The views expressed on this blog are my own and do not necessarily reflect the views of Oracle.

Friday, February 10, 2017

Docker for Beginners

Docker is the hottest celebrity in the tech World. Everyone around you might be jumping over it. And you might wonder what the hype is about?

In simplest form, I would say it is much like a virtulbox or vm but very light weight. Reason? It eliminates an entire OS layer and uses most of the required components from the host OS. I would let you read more firm definition from official docker documentation

I started playing with it very recently and thought to put up some very basic getting started steps. I am using a mac pro with Sierra 10.12.3 as host OS.


  1. Head over to https://docs.docker.com/engine/getstarted/step_one/#/docker-for-mac and just hit "Get Docker for Mac".
  2. Install like any other OSX app and you are done.
  3. As a confirmation you should see a whale icon in your mac toolbar.

Create Your First Image

Before you create your first docker image, lets check what we already have. 


This list out all the docker images you already have. e.g.
Above lists out the repository where image exists (if not pushed then local), a tag which works like a version, the unique image id. Instead of re-inventing the wheel you should first check if someone already created an image you need and published on docker hub. If not exactly what you want but may be a starting point that you can extend further.  To mention docker hub is like a marketplace where you can look for images built by other devs like you. You can simply pull these images if there exists one that does your job. Likewise, once you extend or customize and existing image, then you can push your flavor for other's use. To push or pull you would need to create a docker hub account.

For this post, we are extending a Oracle Enterprise Linux 7 image with some of the handy utilities/scripts. To do that, you need to pull the base image as the first step and then start downloading and installing the required utils/scripts. This sequence of steps need to be defined in a file called Dockerfile. To store your docker file and any additional resources, lets start with a new dir.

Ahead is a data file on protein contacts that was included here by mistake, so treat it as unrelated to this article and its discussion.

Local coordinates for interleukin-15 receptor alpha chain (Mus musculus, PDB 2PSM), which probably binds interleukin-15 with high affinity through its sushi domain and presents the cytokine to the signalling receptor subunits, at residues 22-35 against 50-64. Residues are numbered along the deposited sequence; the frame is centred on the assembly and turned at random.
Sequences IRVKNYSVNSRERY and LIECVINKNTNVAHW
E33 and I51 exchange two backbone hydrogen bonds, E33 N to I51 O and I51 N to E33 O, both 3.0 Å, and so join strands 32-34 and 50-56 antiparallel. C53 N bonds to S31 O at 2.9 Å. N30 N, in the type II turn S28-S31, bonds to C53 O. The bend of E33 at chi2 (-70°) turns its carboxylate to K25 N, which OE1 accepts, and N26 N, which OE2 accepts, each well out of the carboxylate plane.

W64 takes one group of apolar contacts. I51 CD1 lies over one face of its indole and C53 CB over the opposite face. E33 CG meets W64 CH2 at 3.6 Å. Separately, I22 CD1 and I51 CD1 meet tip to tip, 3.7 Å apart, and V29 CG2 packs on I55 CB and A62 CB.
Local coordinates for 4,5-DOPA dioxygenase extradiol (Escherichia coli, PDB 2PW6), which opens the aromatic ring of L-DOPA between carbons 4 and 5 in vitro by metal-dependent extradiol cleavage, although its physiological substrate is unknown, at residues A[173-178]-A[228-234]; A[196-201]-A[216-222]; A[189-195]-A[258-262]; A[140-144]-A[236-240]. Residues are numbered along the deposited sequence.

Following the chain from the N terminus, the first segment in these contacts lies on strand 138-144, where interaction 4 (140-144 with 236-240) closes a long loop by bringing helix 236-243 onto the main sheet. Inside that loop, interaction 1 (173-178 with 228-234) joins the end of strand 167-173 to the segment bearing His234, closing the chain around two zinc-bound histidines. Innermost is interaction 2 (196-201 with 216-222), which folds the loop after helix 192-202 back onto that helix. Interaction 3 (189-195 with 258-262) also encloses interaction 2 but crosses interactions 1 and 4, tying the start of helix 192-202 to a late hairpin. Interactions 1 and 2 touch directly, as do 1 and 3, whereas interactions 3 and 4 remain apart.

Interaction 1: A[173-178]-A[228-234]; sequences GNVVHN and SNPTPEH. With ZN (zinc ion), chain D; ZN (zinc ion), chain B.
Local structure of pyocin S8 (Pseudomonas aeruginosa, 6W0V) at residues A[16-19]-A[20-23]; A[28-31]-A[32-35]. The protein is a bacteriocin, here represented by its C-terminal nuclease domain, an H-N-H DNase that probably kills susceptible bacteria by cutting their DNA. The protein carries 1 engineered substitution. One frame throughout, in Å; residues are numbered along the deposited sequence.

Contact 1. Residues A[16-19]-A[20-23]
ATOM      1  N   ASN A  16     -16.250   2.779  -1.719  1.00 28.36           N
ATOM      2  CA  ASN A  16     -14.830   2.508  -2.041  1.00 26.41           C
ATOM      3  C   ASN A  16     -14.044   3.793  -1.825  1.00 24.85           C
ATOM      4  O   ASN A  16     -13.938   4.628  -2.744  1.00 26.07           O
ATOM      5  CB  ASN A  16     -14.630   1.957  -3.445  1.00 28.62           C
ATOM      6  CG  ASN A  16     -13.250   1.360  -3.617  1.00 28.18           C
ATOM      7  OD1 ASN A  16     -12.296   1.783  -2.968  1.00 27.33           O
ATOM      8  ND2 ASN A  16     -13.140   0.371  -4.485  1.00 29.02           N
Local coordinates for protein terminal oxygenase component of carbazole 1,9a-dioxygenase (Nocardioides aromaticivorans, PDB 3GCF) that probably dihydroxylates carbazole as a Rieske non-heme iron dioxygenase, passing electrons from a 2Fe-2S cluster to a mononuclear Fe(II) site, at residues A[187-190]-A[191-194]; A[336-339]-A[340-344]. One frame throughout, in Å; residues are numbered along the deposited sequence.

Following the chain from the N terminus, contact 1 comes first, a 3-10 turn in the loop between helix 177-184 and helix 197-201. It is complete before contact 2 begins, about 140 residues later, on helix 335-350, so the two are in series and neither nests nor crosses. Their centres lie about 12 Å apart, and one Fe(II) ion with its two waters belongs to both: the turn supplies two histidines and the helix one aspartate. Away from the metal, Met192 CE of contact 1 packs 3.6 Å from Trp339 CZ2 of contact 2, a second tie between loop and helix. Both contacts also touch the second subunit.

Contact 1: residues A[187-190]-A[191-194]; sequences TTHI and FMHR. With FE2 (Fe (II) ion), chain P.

Create a text file and name it Dockerfile using your favorite editor. I use sublime. The very first instruction would be to pull the base image (Oracle Enterprise Linux 7 in this case). The file will look like:
Save it and lets build our first image. In this case, we are literally pulling and building an image as is.


The -t option is to give a tag to the image you just built. The first line sends the data to docker demon.  2nd line prints the step from Dockerfile it executed. 3rd line is a layer identifier (every step is executed as a layer and cached for reuse when you rebuild). Final line shows the image built with its image id.

Let's check what images do we have now:

You will notice a new image (2nd last) which we just created. Next step is to run it. And we run an image by initiating a  docker container.  Let's do that


So, the last word bash here along with option i and t makes the container interactive with bash open. Lets try to run some simple commands.
If you notice ls worked just fine as it's a base linux image. However, unzip did not. The reason? Well Oracle Linux 7 docker image that you pulled doesn't include that. Options? You have 2 options. First, you go ahead install in the container. Secondly, you can extend this original image and have instructions to install unzip and build an image.

Though both options will work but 2nd option helps you avoid installing manually every time you have a new container. And this becomes super productive when you need a complete development environment for multiple developers to build and test their work. For example, you can configure with some additional utilities and a node or have a docker container for hosting a db.

Assuming you are convinced with the requirement of having your own image, lets extend our image and rebuild. The modified Dockerfile will look like below:
And on building, and starting a new container and trying the same will look like below:
So, this time you have an enhanced image with unzip installed. Before we go ahead and push it to docker hub lets see how to see all the running containers and stop any if we want.


So, that how we list and stop a container by its id. Lets now push the image to docker hub. For pushing there are 3 steps. 1 tag your image 2 login 3 push

That's it. Your new image is ready for you and World (if you like) to consume. To see how it appears on docker hub here is a screenshot:

Congratulations!!! Hope you find it useful.

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